Ah yes, the Twitter apology
Just gimme a f-in break already. Twitter’s cool for a lot of reasons. I won’t go into them. One thing that sucks about it is that it gives today’s athletes another easy and lame way out of any sort of accountability. Back in the day, if you f-ed up — and needed/wanted to show some remorse for actions that reflected poorly or your organization — you might get in front of a microphone or release a written statement or do an interview. Hell, you’ve even got agents, PR people and others who you can have write the stuff for you. It’s not an incredibly difficult formula.
Newly-acquired Knicks point guard Jason Kidd, instead used the increasingly-popular “Twitter route” on Friday to apologize for recent actions that led to his arrest and a DUI charge. The wreck left his Escalade totaled. As many have pointed out (including law enforcement), Kidd seems lucky to have escaped without any major injuries (let alone alive). Fortunately for him, Twitter provides the perfect platform to “face the music” in 140 characters or less. Kidd managed to pack as little sincerity into those characters as possible.
Here it is in all of its contrite (not) glory (or the opposite of):
Jason Kidd @RealJasonKidd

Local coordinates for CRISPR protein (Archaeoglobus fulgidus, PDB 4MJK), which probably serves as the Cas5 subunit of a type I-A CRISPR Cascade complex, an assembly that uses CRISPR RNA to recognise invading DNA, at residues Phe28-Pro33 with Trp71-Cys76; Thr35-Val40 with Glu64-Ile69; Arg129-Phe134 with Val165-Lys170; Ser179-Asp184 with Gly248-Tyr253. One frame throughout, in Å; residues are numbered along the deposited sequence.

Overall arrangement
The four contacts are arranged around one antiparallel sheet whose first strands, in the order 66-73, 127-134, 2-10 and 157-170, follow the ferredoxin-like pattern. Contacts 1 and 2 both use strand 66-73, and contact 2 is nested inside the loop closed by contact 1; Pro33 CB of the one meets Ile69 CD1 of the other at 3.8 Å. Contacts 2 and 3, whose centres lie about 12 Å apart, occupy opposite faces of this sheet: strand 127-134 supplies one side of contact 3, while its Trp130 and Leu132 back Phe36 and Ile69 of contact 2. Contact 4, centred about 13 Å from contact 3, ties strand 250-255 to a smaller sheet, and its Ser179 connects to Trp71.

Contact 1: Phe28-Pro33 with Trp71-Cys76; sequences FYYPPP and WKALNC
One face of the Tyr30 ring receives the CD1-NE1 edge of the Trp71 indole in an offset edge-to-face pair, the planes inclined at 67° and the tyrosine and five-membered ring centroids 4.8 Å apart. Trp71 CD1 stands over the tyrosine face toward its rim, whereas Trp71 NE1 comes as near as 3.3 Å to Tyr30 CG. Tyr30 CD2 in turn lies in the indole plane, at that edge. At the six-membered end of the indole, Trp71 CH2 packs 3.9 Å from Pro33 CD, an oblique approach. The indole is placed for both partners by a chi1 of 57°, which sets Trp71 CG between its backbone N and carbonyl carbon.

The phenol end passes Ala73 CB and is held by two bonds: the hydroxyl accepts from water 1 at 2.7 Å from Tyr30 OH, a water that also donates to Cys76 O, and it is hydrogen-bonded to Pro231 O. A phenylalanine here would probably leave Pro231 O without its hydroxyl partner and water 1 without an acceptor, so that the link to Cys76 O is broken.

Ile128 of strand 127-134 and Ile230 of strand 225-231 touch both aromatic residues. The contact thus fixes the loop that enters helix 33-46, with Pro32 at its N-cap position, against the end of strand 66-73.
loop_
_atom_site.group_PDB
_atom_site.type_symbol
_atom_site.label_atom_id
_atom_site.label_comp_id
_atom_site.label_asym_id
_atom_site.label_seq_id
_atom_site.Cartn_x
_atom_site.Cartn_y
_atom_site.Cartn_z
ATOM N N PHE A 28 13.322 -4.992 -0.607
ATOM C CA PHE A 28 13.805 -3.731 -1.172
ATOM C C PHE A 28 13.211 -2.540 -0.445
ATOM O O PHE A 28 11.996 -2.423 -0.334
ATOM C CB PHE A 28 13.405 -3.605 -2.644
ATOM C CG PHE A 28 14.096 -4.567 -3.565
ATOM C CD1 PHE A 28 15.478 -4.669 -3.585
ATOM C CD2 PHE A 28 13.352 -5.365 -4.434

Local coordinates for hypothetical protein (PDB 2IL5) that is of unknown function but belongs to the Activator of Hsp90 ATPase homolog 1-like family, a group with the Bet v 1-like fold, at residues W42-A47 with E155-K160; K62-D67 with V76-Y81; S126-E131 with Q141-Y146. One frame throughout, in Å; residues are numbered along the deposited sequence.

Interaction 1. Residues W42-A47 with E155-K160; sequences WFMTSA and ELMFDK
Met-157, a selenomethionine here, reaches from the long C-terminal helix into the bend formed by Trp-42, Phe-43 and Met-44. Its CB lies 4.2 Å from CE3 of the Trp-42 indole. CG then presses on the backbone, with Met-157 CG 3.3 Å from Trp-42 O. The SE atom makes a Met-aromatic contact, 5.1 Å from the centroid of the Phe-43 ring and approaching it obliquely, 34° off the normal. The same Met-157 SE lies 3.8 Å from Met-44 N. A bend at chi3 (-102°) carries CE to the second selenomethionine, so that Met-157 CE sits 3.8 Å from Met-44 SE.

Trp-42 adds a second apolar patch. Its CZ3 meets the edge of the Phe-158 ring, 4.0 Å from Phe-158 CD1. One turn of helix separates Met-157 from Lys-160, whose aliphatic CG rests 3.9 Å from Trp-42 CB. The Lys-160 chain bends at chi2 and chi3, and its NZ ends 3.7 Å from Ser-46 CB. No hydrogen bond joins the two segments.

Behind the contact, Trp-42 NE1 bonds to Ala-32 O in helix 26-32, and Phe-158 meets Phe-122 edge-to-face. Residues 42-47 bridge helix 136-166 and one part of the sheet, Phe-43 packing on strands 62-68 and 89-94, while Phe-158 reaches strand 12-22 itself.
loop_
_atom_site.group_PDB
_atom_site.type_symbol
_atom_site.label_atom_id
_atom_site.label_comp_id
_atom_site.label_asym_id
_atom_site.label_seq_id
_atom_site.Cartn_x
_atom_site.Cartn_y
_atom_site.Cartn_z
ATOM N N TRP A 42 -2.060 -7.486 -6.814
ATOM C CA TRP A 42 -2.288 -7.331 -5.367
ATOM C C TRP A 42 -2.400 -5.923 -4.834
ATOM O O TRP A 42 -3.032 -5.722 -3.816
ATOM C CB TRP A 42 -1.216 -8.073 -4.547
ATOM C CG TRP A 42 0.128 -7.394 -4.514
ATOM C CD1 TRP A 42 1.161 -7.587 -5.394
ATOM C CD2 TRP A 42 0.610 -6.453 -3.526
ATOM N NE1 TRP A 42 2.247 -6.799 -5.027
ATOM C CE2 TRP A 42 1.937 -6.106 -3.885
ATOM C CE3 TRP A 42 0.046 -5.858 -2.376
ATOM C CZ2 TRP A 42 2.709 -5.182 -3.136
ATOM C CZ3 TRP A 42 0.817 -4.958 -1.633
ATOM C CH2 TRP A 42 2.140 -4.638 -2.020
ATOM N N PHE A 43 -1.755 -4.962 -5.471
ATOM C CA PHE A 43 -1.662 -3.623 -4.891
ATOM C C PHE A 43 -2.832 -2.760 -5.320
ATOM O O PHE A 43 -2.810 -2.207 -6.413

I regret any disruption my accident last weekend may have caused members of the community and want to thank the local authorities.
Jason Kidd @RealJasonKidd
I’d also like to thank my family and friends for their support.
Really? No, seriously? Dude, next time just skip it. Say how you are embarrassed by your actions and how they might reflect on your new employer. Talk about how it was a potentially deadly and inexcusable mistake. Pretend that it’s not in your character and maybe thank the fans and/or the Knicks for understanding maybe. “Disruption” is a weak, weak word. And what’s with thanking the local authorities? You make this sound like your neighbors called in the cops on a noise complaint. Fail.
Next time, make a real “statement” or don’t. Pretending like you just interrupted everyone’s favorite sitcom with an unwanted commercial reflects a lack of awareness and immaturity that’s frightening from a 39-year old man. My mother has always disliked Kidd. Ever since he plead guilty to beating up his wife a decade ago, he was “scuzz” in her words (which I always get/got a kick out of…you see, “scum” is an actual dirty word). She was clearly excited to see him come to New York. Anyway, I tend to be coming around to the same opinion. We can just add this latest mug to the archives.
Trip down memory lane
Sure, nobody is perfect and that we all make mistakes. How about the idea of actually taking some responsibility, though? Because this sh*t is kinda childish.